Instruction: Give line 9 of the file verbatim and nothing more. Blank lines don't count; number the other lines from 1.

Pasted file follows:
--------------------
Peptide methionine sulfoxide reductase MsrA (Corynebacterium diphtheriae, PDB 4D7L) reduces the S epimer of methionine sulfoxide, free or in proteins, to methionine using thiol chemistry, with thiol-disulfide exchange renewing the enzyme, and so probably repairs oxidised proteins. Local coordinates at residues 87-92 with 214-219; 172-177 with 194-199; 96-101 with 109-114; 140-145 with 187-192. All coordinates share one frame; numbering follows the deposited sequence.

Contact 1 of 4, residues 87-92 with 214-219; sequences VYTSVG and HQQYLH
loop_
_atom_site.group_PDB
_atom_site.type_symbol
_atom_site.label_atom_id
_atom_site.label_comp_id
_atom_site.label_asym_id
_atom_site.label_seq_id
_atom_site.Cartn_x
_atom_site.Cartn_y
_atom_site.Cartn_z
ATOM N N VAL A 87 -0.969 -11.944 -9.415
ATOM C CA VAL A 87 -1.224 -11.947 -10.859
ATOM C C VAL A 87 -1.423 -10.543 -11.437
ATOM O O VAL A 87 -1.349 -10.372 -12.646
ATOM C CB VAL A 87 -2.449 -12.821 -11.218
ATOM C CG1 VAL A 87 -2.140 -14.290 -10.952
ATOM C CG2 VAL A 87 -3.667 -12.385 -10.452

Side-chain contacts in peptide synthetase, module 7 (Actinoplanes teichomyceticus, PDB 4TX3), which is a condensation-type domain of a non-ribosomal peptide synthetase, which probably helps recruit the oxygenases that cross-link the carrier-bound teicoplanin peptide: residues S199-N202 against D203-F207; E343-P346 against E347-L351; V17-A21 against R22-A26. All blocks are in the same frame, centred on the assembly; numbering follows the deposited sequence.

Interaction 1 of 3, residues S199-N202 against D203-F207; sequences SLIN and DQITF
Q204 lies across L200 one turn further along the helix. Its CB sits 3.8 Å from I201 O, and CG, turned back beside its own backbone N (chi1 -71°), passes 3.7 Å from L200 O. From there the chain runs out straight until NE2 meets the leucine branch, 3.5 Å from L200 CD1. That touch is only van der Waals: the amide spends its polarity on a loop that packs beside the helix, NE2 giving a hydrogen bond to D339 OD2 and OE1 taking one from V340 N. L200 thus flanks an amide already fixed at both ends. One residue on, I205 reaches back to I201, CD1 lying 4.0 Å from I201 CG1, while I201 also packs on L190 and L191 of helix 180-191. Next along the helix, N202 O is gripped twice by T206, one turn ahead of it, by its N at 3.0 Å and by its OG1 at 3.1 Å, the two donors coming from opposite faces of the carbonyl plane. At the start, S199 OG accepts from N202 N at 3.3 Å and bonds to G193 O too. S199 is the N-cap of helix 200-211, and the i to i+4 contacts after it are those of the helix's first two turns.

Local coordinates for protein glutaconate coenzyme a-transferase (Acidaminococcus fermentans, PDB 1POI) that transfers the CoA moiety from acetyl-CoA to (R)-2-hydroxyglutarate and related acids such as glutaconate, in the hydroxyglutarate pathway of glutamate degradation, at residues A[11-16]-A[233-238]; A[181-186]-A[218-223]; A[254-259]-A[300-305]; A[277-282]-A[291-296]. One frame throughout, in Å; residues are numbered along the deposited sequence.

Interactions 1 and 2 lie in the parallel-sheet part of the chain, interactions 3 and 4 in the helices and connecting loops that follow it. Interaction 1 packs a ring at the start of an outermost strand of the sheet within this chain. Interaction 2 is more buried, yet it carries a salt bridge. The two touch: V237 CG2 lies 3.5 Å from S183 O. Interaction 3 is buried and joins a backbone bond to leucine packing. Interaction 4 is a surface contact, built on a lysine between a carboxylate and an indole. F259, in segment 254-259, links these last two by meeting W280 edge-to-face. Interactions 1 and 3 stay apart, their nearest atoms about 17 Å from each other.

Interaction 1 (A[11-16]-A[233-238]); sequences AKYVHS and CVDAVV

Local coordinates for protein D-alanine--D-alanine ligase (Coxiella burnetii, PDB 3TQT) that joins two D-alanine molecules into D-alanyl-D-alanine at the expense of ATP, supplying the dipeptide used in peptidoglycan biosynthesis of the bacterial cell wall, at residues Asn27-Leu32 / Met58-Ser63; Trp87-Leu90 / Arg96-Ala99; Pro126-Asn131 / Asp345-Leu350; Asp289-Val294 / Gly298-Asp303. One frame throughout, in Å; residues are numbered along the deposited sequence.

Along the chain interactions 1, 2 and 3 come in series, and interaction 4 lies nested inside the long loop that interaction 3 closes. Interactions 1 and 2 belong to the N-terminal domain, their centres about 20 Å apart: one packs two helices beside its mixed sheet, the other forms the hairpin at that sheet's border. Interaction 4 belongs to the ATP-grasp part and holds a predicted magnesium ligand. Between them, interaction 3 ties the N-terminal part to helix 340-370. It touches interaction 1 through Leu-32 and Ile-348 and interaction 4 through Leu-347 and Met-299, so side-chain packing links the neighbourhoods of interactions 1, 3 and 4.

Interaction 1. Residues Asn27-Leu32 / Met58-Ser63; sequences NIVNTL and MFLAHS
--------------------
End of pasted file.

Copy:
_atom_site.label_seq_id